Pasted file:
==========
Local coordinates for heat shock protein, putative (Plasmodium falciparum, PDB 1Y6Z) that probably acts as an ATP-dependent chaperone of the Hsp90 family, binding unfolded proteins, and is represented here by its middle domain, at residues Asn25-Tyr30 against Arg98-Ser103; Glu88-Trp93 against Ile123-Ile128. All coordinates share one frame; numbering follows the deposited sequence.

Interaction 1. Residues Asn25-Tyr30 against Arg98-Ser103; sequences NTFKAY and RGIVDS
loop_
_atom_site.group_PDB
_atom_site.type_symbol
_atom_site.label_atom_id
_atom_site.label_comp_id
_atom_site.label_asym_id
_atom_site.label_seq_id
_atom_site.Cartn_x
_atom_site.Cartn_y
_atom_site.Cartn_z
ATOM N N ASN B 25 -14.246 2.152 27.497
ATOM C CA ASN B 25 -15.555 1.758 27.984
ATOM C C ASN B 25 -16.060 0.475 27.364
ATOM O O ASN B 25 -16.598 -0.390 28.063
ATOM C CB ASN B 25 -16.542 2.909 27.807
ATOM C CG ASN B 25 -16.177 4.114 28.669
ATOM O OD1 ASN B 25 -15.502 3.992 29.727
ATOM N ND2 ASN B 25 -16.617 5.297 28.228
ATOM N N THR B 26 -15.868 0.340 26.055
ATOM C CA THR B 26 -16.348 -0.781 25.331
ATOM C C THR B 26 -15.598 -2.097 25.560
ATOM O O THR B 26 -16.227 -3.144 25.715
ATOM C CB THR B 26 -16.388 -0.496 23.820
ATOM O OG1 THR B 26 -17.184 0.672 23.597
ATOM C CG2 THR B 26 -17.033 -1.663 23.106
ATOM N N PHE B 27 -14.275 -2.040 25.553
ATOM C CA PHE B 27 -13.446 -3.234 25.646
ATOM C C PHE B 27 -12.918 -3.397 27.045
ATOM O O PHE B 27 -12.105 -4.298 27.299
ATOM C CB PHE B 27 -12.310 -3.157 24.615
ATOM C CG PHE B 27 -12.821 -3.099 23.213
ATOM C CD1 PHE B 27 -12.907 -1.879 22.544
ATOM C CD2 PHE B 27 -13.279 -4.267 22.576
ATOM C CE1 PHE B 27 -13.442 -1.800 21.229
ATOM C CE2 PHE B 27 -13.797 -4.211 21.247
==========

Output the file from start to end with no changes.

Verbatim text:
Local coordinates for heat shock protein, putative (Plasmodium falciparum, PDB 1Y6Z) that probably acts as an ATP-dependent chaperone of the Hsp90 family, binding unfolded proteins, and is represented here by its middle domain, at residues Asn25-Tyr30 against Arg98-Ser103; Glu88-Trp93 against Ile123-Ile128. All coordinates share one frame; numbering follows the deposited sequence.

Interaction 1. Residues Asn25-Tyr30 against Arg98-Ser103; sequences NTFKAY and RGIVDS
loop_
_atom_site.group_PDB
_atom_site.type_symbol
_atom_site.label_atom_id
_atom_site.label_comp_id
_atom_site.label_asym_id
_atom_site.label_seq_id
_atom_site.Cartn_x
_atom_site.Cartn_y
_atom_site.Cartn_z
ATOM N N ASN B 25 -14.246 2.152 27.497
ATOM C CA ASN B 25 -15.555 1.758 27.984
ATOM C C ASN B 25 -16.060 0.475 27.364
ATOM O O ASN B 25 -16.598 -0.390 28.063
ATOM C CB ASN B 25 -16.542 2.909 27.807
ATOM C CG ASN B 25 -16.177 4.114 28.669
ATOM O OD1 ASN B 25 -15.502 3.992 29.727
ATOM N ND2 ASN B 25 -16.617 5.297 28.228
ATOM N N THR B 26 -15.868 0.340 26.055
ATOM C CA THR B 26 -16.348 -0.781 25.331
ATOM C C THR B 26 -15.598 -2.097 25.560
ATOM O O THR B 26 -16.227 -3.144 25.715
ATOM C CB THR B 26 -16.388 -0.496 23.820
ATOM O OG1 THR B 26 -17.184 0.672 23.597
ATOM C CG2 THR B 26 -17.033 -1.663 23.106
ATOM N N PHE B 27 -14.275 -2.040 25.553
ATOM C CA PHE B 27 -13.446 -3.234 25.646
ATOM C C PHE B 27 -12.918 -3.397 27.045
ATOM O O PHE B 27 -12.105 -4.298 27.299
ATOM C CB PHE B 27 -12.310 -3.157 24.615
ATOM C CG PHE B 27 -12.821 -3.099 23.213
ATOM C CD1 PHE B 27 -12.907 -1.879 22.544
ATOM C CD2 PHE B 27 -13.279 -4.267 22.576
ATOM C CE1 PHE B 27 -13.442 -1.800 21.229
ATOM C CE2 PHE B 27 -13.797 -4.211 21.247